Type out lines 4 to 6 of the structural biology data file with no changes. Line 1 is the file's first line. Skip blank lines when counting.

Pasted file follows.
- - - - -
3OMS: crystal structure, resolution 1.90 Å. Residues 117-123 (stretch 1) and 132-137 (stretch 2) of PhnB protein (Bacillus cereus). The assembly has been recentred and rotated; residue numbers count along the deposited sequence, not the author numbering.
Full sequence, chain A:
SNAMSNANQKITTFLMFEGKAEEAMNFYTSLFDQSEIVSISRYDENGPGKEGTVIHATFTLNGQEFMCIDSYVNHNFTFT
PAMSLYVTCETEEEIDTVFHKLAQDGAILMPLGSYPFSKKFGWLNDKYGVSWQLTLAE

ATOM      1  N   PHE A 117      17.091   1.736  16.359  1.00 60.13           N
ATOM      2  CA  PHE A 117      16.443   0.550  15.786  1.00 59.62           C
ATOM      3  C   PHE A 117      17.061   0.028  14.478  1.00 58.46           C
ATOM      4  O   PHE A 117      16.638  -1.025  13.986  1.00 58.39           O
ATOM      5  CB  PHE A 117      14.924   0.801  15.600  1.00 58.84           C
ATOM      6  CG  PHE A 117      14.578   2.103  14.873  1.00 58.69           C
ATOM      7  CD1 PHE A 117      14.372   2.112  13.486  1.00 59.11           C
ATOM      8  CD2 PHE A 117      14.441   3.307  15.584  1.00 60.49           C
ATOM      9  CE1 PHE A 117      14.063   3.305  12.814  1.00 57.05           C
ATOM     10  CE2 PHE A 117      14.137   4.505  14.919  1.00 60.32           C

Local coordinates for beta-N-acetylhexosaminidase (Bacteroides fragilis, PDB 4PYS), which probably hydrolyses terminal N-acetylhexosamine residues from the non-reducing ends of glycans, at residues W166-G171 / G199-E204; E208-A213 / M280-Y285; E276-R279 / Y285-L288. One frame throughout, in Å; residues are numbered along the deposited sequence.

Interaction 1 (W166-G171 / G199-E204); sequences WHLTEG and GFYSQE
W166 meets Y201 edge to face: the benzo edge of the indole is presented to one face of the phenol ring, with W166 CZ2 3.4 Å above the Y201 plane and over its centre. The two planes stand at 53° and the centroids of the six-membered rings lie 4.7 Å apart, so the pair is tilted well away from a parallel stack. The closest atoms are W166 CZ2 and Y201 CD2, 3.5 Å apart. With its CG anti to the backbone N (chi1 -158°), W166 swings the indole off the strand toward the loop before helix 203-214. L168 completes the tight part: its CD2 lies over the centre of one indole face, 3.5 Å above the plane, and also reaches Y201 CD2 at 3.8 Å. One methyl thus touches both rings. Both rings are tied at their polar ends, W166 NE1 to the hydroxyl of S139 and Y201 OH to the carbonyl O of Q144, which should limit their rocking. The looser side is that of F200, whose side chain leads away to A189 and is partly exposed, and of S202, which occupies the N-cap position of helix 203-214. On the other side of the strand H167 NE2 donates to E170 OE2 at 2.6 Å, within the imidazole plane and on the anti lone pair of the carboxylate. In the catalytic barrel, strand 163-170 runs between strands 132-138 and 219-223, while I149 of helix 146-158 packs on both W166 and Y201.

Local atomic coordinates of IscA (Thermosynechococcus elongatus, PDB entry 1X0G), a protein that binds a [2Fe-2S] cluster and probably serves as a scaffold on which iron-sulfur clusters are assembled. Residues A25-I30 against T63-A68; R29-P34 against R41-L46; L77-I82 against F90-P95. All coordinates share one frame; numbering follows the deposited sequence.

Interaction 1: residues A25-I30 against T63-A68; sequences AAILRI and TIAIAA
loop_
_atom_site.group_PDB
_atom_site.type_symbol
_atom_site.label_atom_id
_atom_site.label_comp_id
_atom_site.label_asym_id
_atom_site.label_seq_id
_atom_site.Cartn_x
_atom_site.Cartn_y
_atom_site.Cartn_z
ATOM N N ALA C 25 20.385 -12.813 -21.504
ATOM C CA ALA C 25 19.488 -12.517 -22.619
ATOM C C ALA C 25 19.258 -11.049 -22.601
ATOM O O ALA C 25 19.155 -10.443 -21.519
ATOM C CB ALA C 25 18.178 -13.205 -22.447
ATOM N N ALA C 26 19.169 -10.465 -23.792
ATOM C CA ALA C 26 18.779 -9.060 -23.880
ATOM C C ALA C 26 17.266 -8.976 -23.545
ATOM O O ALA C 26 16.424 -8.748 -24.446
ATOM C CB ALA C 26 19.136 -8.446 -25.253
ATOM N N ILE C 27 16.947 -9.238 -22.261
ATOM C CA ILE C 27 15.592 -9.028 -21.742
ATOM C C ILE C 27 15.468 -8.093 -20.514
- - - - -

PAMSLYVTCETEEEIDTVFHKLAQDGAILMPLGSYPFSKKFGWLNDKYGVSWQLTLAE

ATOM      1  N   PHE A 117      17.091   1.736  16.359  1.00 60.13           N
ATOM      2  CA  PHE A 117      16.443   0.550  15.786  1.00 59.62           C